1

I'm trying to connect to various servers to change the password of a specific user.

I need to build a Script to do that thing, the complexity is that I have to use sudo and send the password in order to connect on the remote server as root.

I'm trying something like this but is not working:

sshpass -p pass ssh user@server << EOF
  echo pass | sudo -S -u root "echo 'user2:pass2' | chpasswd"
EOF

To better explain what I want to do, these are the steps that I need to do:

  1. connect to a server with my user.
  2. using "sudo" to connect as a root.
  3. execute "echo 'user2:pass2' | chpasswd" in order to change the password of the user2.

This is the error:

Pseudo-terminal will not be allocated because stdin is not a terminal. stat: cannot stat `pipe:[2670580091]': No such file or directory [sudo] password for user1: sudo: echo 'user2:XXXXXXX' | chpasswd: command not found

2
  • 2
    Try adding -t to the ssh command to force it to allocate a tty which sudo requires to enter a password. It would also be helpful to update your answer with how/why that particular command fails (error, hangs, no output etc). Commented Jan 8, 2018 at 22:16
  • Why not using Ansible? It only requires to have Python installed on the remotes. And you even don't need to write a playbook for running a single operation. Commented Dec 7, 2022 at 14:58

3 Answers 3

1

The ansible module "user" should work for your problem. But you have to provide the already crypted password-hash instead. Make the hash with:

mkpasswd --method=sha-512

Execute a ansible adhoc-command like this with the quoted generated hash-string:

ansible -v all -i <hostname>, --become --extra-vars 'ansible_become_pass=<sudo password> ansible_password=<sudo password>' --user=<ssh user> -k -m user --args='name=root update_password=always password="$6$IZjuXoio1$zHpQQDZGDPwG8mr2R6Mrt1C8Nqstui75enT/o0oSVJ3M6rqff8993kmAaTgbc9q9HTgPD2jtZukEqgeIGKfUN0"'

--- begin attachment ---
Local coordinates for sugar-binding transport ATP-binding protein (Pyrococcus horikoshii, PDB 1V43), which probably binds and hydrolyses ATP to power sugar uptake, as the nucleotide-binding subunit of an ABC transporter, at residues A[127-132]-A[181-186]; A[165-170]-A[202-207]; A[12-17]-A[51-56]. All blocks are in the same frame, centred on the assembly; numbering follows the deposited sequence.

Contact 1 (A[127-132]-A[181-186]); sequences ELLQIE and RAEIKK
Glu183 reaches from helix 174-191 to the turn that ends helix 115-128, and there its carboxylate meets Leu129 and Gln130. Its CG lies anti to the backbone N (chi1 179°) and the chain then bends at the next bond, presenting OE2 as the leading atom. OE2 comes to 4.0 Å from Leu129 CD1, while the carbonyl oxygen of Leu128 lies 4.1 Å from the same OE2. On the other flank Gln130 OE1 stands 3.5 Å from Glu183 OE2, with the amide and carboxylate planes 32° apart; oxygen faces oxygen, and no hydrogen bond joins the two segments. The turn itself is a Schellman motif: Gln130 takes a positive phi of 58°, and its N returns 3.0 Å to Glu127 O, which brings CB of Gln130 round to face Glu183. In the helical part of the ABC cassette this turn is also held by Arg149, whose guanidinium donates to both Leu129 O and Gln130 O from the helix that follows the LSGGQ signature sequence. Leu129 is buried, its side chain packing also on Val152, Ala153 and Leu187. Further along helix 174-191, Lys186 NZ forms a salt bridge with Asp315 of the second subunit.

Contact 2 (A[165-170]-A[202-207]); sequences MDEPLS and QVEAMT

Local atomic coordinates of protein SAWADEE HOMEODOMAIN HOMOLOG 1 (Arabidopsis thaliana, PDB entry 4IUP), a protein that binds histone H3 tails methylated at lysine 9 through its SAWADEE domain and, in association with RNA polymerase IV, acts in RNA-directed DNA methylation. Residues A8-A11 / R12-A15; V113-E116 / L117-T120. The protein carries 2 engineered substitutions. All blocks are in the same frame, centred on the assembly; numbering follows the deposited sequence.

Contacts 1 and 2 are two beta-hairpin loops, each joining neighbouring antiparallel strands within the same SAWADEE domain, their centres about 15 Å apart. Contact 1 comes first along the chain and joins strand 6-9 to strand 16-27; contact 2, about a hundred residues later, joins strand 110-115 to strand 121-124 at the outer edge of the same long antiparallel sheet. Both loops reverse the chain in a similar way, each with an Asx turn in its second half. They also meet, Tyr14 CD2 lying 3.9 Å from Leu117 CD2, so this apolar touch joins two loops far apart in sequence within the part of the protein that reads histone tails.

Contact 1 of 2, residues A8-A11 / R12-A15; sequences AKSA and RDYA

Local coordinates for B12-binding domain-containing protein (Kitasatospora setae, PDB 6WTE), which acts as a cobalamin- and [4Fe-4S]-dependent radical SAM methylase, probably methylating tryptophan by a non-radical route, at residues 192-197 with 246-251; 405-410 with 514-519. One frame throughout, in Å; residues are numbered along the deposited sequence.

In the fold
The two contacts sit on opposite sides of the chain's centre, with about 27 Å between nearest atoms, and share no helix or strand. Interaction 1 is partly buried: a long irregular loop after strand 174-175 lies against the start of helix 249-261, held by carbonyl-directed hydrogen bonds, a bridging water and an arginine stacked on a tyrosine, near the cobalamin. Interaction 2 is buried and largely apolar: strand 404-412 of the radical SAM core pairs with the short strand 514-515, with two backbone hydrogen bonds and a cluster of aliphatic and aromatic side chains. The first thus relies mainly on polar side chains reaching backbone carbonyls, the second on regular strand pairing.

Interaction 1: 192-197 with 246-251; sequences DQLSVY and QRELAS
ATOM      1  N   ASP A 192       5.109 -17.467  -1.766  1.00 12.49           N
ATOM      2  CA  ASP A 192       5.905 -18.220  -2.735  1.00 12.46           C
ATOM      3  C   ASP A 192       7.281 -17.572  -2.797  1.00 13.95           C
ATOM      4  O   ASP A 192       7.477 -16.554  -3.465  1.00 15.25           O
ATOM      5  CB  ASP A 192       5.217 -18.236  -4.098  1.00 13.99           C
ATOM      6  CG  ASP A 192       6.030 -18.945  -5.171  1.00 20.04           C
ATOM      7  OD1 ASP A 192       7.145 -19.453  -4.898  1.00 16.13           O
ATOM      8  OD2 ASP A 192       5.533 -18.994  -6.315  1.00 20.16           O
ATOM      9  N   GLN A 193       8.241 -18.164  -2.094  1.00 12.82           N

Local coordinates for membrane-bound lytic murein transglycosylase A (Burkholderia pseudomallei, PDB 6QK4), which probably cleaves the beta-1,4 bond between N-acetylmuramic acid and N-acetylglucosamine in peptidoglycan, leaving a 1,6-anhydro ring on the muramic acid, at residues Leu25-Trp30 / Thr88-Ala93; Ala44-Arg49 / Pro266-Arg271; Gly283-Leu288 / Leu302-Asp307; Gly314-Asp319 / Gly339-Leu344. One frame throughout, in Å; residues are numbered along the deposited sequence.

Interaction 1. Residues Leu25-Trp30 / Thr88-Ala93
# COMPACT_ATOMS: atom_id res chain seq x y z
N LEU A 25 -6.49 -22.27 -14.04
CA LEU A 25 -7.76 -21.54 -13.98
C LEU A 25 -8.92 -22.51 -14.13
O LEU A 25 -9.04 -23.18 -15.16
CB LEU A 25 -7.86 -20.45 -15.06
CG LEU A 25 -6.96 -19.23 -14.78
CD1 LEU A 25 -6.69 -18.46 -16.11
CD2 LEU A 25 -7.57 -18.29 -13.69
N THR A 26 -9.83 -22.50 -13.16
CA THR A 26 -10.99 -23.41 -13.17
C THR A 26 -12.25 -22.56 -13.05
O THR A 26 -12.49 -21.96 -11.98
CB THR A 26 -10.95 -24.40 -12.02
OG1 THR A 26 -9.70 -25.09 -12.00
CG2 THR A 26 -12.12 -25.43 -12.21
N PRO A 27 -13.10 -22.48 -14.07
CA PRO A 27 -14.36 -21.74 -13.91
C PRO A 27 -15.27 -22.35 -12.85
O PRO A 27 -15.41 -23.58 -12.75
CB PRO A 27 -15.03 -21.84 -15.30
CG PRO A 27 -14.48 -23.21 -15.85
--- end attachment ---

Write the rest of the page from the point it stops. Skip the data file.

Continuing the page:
Prerequesites: ansible and sshpass on client machine.

0

I've executed things as root over ssh using:

ssh -t  you@server <<EOF 
  echo pass_for_you | sudo -S bash -c "commands to do as root";   
EOF 
0

would this help ? or something similar ? assuming I understood what you are trying to do ?

for i in server{1,2,3}; do
   ssh -t user@$i 'sudo passwd user2'
done
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  • I can't do that because the server have policies where the only user can execute passwd is root. In order to change the password I have to do the next steps: 1) connect to a server with my user 2) using "sudo" to connect as a root 3) execute "echo 'user2:pass2' | chpasswd" in order to change the password of the user2
    – Jose
    Commented Jan 9, 2018 at 13:22
  • for i in server{1,2,3}: do ssh -t user@$i 'sudo su - ; passwd user2 ' done cant remember if that prompts for password or not
    – ssvegeta96
    Commented Jan 9, 2018 at 16:18

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